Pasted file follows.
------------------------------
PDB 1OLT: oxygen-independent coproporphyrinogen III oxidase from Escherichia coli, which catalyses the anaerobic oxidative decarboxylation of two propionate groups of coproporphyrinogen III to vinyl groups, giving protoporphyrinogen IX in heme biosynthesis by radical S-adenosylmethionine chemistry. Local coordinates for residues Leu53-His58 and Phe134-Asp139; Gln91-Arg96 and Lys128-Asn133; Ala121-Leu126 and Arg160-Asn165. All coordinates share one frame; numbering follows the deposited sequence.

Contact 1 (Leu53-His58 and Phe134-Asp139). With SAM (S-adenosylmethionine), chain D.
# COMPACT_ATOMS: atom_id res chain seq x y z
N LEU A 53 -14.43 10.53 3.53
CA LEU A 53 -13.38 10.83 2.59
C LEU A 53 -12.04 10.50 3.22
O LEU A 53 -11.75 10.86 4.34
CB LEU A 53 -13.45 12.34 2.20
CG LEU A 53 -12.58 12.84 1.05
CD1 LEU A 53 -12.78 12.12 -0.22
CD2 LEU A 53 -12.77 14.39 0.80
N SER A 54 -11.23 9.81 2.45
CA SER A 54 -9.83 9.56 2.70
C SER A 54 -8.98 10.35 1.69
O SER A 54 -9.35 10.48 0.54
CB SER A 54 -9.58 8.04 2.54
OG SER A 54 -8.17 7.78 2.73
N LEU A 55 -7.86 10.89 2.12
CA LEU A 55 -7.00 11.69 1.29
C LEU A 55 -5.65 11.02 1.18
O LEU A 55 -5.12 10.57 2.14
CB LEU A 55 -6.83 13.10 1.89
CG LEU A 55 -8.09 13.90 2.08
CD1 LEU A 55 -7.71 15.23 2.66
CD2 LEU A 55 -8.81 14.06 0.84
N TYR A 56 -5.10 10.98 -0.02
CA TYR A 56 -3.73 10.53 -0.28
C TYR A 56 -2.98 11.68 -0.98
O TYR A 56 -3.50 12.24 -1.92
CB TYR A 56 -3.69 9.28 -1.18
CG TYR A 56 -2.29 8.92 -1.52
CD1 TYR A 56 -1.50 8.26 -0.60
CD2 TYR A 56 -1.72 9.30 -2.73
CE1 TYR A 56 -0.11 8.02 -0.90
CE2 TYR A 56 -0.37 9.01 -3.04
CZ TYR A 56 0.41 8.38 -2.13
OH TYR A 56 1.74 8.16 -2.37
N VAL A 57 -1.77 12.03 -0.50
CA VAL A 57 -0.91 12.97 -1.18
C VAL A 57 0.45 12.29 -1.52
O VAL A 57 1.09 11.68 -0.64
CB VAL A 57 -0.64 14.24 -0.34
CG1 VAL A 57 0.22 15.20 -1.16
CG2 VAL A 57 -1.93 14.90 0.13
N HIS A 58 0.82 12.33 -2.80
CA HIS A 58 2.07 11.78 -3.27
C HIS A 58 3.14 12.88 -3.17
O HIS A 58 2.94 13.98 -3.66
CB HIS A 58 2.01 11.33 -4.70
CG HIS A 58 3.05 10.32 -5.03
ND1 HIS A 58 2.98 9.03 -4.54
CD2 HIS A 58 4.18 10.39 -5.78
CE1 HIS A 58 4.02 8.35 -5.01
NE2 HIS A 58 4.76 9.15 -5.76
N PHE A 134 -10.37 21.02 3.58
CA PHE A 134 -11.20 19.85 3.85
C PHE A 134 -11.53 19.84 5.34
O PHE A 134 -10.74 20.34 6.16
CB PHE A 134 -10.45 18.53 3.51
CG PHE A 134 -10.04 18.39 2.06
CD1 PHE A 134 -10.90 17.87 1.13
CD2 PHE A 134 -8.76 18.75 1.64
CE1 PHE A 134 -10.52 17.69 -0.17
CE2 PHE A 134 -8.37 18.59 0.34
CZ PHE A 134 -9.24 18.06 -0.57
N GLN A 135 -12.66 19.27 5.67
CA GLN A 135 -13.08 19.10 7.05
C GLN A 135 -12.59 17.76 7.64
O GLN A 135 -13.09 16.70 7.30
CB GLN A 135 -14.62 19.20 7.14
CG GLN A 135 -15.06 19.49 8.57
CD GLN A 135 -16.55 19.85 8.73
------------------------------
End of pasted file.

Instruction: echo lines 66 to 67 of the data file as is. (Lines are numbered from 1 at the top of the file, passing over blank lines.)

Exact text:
N GLN A 135 -12.66 19.27 5.67
CA GLN A 135 -13.08 19.10 7.05